Analyzing Ideologies: Is it possible to be a pro-life feminist?

Analyzing Ideologies: Is it possible to be a pro-life feminist?

Or does feminism inherently align itself with a pro-choice stance?

Note: Know that for the purpose of avoiding confusion in this article, I will use the labels pro-life to mean “anti-abortion” and pro-choice to mean “in support of a woman’s choice to abort.” This article was developed from a research paper I composed for my final project in an introductory Women and Gender Studies course at Marquette University in the fall of 2015. Some information was also drawn from writing I completed for a Christian Feminist Theology course at Marquette during the previous year.

As the anniversary of Roe vs. Wade is quickly approaching and a handful Marquette University students are preparing to travel to Washington, D.C. for the annual March for Life, my mind is on a very serious topic this week. I wasn't sure about writing this article. Would my readers be interested in such a weighty issue? Would people judge me for this? As you can see, I ultimately decided that it would be worth the gamble to write this piece, one that is so drastically different from all of my previous work for The Odyssey.

I myself identify as a pro-life feminist, and lately, I have had this pressing concern that I could not honestly call myself a feminist if I also refused to support a woman's right to an abortion. This resulted in my contemplating the question, Is it possible to call oneself a feminist and at the same time be opposed to abortion? Should all women and men who claim to be feminist also support a woman’s right to control her own reproductive system through abortion if she wants to or deems it necessary? Some of my feminist contemporaries might say that the two are mutually exclusive; that is, it is impossible to reconcile feminism with pro-life principles because abortion is a woman’s right and denying her of that right is, essentially, anti-feminist. And in a sense, this claim is hard to dispute unless one can make a convincing argument that a woman’s rights do not involve the right to an abortion. A remarkably difficult task, right? However, it is important to recognize that feminist pro-lifers do exist, and they have very real arguments opposing abortion; many argue that the right to an abortion can, in fact, be a detriment to women. Because this is such a highly contested matter, and it seems that misunderstandings exist on both sides—that is, the real opinion of the opposite is often confused—I will explore the two perspectives to determine if, in fact, one argument is more logical from the feminist perspective than the other. Pro-choice ruth wallsgrove and pro-life Sidney Callahan—two female scholars, advocates and activists—present two interesting accounts of the debate and highlight the ways in which feminism might support their particular opinion on abortion rights.

The Pro-Choice Feminist Argument in Support of Abortion Rights for Women, wallsgrove:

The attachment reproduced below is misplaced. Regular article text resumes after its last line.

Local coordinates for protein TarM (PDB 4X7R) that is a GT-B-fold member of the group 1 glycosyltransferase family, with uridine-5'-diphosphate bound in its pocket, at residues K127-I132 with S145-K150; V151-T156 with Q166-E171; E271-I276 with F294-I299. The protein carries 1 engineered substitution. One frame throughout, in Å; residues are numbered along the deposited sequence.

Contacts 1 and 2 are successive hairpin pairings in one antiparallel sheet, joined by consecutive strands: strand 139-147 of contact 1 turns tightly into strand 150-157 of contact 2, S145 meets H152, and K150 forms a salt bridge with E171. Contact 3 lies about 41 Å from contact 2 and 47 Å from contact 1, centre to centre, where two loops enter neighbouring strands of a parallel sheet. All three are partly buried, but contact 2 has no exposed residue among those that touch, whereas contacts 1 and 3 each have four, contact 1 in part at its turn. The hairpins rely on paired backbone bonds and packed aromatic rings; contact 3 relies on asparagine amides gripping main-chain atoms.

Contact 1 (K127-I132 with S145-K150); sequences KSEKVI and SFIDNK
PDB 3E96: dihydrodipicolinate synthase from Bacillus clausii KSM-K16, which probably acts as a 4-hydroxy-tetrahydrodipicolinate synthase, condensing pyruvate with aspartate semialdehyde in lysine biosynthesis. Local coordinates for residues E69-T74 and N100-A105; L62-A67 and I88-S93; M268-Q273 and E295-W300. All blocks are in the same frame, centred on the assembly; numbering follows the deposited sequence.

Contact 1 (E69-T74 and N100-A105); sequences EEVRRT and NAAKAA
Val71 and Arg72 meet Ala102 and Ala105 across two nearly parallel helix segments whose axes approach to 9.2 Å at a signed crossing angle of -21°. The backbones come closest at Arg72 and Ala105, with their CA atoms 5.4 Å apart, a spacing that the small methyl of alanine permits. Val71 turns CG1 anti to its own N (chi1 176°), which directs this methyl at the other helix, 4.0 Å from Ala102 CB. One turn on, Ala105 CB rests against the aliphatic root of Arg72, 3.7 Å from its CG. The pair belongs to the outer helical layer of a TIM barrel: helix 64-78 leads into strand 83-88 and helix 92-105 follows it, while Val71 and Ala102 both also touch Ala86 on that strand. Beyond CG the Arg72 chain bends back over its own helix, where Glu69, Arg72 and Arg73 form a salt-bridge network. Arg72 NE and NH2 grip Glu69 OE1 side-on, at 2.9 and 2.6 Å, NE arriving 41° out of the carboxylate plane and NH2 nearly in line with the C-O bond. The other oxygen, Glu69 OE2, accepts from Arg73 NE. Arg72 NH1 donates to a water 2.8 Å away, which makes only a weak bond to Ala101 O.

In a response to a letter written to the British feminist publication Bad Attitude claiming that it was not right of the publication to censor an article written by feminist pro-lifer Lesley Dove, ruth wallsgrove writes: “When we talk about reproductive choice, we are not just talking about children, but about the fundamentals of women's lives - our sexuality, our health, our economic choices, any means of controlling how we live our lives. The right to choose not to have a child at a particular point, or not at all, and yet still be able to express our sexuality, is not negotiable for feminists” (wallsgrove 5). This argument in her article "Non—negotiable Feminism” suggests that a woman’s right to an abortion is merely one facet of a woman’s rights to her own body, her reproductive system, and her sexuality. According to wallsgrove, a feminist identity means that one supports reproductive rights for women, and because abortion falls under the category of reproductive rights, he or she in turn supports a woman’s right to abort her child. Notably, nowhere does she claim that pro-choice means pro-abortion; it simply means pro-woman and pro-woman’s rights to her own sexuality and reproduction. Consistently, the pro-life movement has been linked, not surprisingly, to conservative Catholic views on sexuality (i.e. sex is for marriage, birth control is unethical, etc.), so it becomes easy and rather justifiable to associate reproductive or sexual oppression with the anti-abortion pro-life ideology. For this reason, her argument that pro-choice is really pro-woman’s reproductive rights may be quite appealing to feminists, who might oppose the sexual and reproductive oppression that they may see as permanent elements of the pro-life ideology.

Notably, wallsgrove points out another critical component of pro-choice feminism specifically when she says “we are not just talking about children, but about the fundamentals of women's lives” (5). The pro-life movement has long been cited as being largely focused on the life of the unborn child rather than on the living, breathing, acting, thinking, passionate, reflective, intelligent, aware being that is carrying that child—the mother. Pro-choicers have both, historically and in the present day, been dedicated advocates for women, a reality that perhaps could validate the claim that the pro-choice movement is a feminist movement. Indeed, wallsgrove’s attention to the woman and her needs is, arguably, inherently feminist because she concerns herself almost entirely with what women alone may want or need according to their own individual sexualities.

The Pro-Life Feminist Argument against Abortion Rights for Women, Callahan: